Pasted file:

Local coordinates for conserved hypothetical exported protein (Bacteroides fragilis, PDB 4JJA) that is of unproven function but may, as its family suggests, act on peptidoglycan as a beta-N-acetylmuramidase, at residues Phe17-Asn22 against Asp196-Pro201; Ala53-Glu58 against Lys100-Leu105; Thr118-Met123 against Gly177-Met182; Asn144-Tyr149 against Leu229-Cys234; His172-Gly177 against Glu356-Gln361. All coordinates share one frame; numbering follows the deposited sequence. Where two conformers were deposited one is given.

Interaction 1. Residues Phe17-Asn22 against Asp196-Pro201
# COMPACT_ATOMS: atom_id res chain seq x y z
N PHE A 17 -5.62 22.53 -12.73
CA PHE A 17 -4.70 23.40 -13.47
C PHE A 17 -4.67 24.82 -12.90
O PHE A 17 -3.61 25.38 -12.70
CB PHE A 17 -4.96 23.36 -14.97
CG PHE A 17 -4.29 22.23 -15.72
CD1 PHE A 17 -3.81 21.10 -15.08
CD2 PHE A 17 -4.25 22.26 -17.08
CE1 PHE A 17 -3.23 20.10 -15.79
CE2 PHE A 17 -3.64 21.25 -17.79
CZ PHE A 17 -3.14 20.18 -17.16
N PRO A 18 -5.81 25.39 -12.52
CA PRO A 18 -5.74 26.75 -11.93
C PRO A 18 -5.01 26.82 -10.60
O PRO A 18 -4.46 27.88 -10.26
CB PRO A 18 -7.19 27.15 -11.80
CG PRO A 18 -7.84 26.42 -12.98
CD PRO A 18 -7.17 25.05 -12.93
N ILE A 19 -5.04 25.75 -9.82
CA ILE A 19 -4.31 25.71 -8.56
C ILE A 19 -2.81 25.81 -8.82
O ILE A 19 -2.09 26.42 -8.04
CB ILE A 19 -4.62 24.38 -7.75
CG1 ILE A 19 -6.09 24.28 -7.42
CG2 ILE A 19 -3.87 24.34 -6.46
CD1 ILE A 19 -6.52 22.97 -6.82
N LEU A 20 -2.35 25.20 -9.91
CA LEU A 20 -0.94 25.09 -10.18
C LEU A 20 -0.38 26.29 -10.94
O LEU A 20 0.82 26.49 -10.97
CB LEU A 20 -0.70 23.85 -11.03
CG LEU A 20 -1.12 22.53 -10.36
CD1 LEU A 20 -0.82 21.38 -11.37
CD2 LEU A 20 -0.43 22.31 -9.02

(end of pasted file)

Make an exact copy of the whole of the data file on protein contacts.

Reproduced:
Local coordinates for conserved hypothetical exported protein (Bacteroides fragilis, PDB 4JJA) that is of unproven function but may, as its family suggests, act on peptidoglycan as a beta-N-acetylmuramidase, at residues Phe17-Asn22 against Asp196-Pro201; Ala53-Glu58 against Lys100-Leu105; Thr118-Met123 against Gly177-Met182; Asn144-Tyr149 against Leu229-Cys234; His172-Gly177 against Glu356-Gln361. All coordinates share one frame; numbering follows the deposited sequence. Where two conformers were deposited one is given.

Interaction 1. Residues Phe17-Asn22 against Asp196-Pro201
# COMPACT_ATOMS: atom_id res chain seq x y z
N PHE A 17 -5.62 22.53 -12.73
CA PHE A 17 -4.70 23.40 -13.47
C PHE A 17 -4.67 24.82 -12.90
O PHE A 17 -3.61 25.38 -12.70
CB PHE A 17 -4.96 23.36 -14.97
CG PHE A 17 -4.29 22.23 -15.72
CD1 PHE A 17 -3.81 21.10 -15.08
CD2 PHE A 17 -4.25 22.26 -17.08
CE1 PHE A 17 -3.23 20.10 -15.79
CE2 PHE A 17 -3.64 21.25 -17.79
CZ PHE A 17 -3.14 20.18 -17.16
N PRO A 18 -5.81 25.39 -12.52
CA PRO A 18 -5.74 26.75 -11.93
C PRO A 18 -5.01 26.82 -10.60
O PRO A 18 -4.46 27.88 -10.26
CB PRO A 18 -7.19 27.15 -11.80
CG PRO A 18 -7.84 26.42 -12.98
CD PRO A 18 -7.17 25.05 -12.93
N ILE A 19 -5.04 25.75 -9.82
CA ILE A 19 -4.31 25.71 -8.56
C ILE A 19 -2.81 25.81 -8.82
O ILE A 19 -2.09 26.42 -8.04
CB ILE A 19 -4.62 24.38 -7.75
CG1 ILE A 19 -6.09 24.28 -7.42
CG2 ILE A 19 -3.87 24.34 -6.46
CD1 ILE A 19 -6.52 22.97 -6.82
N LEU A 20 -2.35 25.20 -9.91
CA LEU A 20 -0.94 25.09 -10.18
C LEU A 20 -0.38 26.29 -10.94
O LEU A 20 0.82 26.49 -10.97
CB LEU A 20 -0.70 23.85 -11.03
CG LEU A 20 -1.12 22.53 -10.36
CD1 LEU A 20 -0.82 21.38 -11.37
CD2 LEU A 20 -0.43 22.31 -9.02